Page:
Always on VPN, depending on what type of VPN you are using, is not going to have as many encapsulations and is going to be utilizing a tried and tested VPN technology. The result of this is that performance should be substantially better than DA.
DA utilizes NLS (network location server) to detect if the client is on the internal network or not. The issue with this is that if your NLS does down, the client wont be able to connect to the network at all. This was one of the things I would hoping would be addressed in a future version of DA, the ability to configure multiple NLS’s in a “OR” configuration.
Always on VPN utilizes the DNS suffix of the network connection to determine if Always on should be utilized or not. This is definitely a step forward – it would be nice in the future to be able to define multiple DNS suffixes.
Machine vs user based VPN
DA can bring up the infrastructure tunnel prior to the full DA connection. This is incredibly good for machines which are permanently off the corporate network, as they can still apply computer policy prior to logon, update via internal WSUS or SCCM services (and AV definitions) without logon etc.
Always on VPN is a user based solution – so the user must logon before the VPN tunnel is established…. so no go for the machine updating policy, getting updates etc when not logged on. Before you say “big deal”, you try getting a user without admin rights to update group policy… now try that times all the roaming users in your org.
As of Windows 10 1709 – device based VPN sessions are now also available and require the machine to be domain-joined running enterprise or education editions…. which is fine, as that’s where device based connections are needed – when the machine is domain joined. The tunnel is IKEv2 by default, but can be configured for SSTP.
Locking down access
DA has no options for locking down access. Just none – they either have DA or they do not. Theoretically you could prevent access to certain locations/devices at a layer 3 level… but that’s a lot of effort. You could also create multiple DA services, but again, its a lot of effort…. it would have been nice to see more development in this area.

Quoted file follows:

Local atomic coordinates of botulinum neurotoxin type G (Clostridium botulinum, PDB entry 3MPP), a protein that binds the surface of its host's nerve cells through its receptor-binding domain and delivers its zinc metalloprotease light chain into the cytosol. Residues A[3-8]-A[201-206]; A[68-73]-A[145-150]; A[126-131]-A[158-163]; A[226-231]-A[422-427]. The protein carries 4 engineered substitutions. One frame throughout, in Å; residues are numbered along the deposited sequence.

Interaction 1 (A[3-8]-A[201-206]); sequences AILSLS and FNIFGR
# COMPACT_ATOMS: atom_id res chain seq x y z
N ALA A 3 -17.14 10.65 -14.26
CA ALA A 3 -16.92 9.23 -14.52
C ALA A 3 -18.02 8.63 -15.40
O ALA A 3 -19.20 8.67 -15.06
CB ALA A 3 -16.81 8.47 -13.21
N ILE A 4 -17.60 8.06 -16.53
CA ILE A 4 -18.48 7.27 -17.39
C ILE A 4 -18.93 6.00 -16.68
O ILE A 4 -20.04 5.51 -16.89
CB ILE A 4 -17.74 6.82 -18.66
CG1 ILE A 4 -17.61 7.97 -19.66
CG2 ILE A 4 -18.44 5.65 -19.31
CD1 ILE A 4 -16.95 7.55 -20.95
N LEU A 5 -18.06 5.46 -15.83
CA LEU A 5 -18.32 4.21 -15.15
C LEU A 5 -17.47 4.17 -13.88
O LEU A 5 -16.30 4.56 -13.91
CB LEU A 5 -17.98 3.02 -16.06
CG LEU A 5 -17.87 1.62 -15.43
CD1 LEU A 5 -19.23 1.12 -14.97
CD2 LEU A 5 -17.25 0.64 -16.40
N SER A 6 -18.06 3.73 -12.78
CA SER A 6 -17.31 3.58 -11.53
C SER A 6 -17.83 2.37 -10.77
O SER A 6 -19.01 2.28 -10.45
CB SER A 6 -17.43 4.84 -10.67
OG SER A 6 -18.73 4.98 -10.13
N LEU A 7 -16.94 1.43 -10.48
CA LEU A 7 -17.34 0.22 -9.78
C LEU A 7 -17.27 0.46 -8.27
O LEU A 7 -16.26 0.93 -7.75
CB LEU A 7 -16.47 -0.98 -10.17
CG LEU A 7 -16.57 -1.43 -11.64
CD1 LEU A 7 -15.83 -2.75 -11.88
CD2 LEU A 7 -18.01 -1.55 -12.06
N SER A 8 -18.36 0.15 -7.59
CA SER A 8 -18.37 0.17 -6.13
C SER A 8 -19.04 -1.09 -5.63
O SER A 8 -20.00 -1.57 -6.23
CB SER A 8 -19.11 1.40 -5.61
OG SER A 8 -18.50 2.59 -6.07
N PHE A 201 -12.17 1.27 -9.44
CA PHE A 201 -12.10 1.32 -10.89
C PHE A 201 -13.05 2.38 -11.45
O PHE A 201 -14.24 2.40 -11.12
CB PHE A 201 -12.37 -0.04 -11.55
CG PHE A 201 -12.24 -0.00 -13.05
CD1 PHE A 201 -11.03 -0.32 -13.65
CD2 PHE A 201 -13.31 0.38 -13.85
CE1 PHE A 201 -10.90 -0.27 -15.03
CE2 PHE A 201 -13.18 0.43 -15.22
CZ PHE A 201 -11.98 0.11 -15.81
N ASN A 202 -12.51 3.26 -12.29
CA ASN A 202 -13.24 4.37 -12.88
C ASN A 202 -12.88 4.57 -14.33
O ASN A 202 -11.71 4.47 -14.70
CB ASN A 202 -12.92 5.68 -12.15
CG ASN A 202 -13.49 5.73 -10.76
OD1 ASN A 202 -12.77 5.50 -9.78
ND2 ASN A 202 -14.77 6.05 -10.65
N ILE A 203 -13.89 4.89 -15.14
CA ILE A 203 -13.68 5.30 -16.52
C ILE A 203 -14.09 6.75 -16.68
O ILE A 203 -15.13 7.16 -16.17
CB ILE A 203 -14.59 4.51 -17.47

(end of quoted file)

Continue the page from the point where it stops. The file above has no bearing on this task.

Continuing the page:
Always on VPN has many more options when it comes to locking down the connections – and different configurations can be deployed to different users. The current options are pretty good.
Split and force tunneling
DA supports both, but is difficult to configure and effectively unsupported when used in force tunneling mode
Always on VPN supports force tunneling and given its different architecture to DA, should less of an issue… but I haven’t actually tried it as yet.
DA manage-out functionality is great, its not hard to configure, but it is “harder than it needs to be” – but much of this complexity is due to the IPv4/6 transition technologies.
Always on VPN does not have the IPv4/6 transition issues and simply allows you to configure DNS registration in the xml via – <RegisterDNS>true</RegisterDNS> – which in turn effectively enables manage out – much easier.
Summing it up
As per many things, its whatever suits your environment and needs best.
If DA ticks boxes for your environment as it is right now – its still a good technology, particularly if you wont be off of Windows 7 for a few years yet – but don’t expect it to get any improvements – and expect to have to migrate off it at some point (but, assuming its in Server 2019, not for quite a while)
Always on VPN clearly has some pretty good stuff around access control and back end support. The windows 10 (1709+ for the most options at time of writing) requirement will become less of any issue over the next few years, but it really needs to get its deployment methods sorted out – with native support in Intune and SCCM….. and ideally, group policy (but I think the last one is a long shot)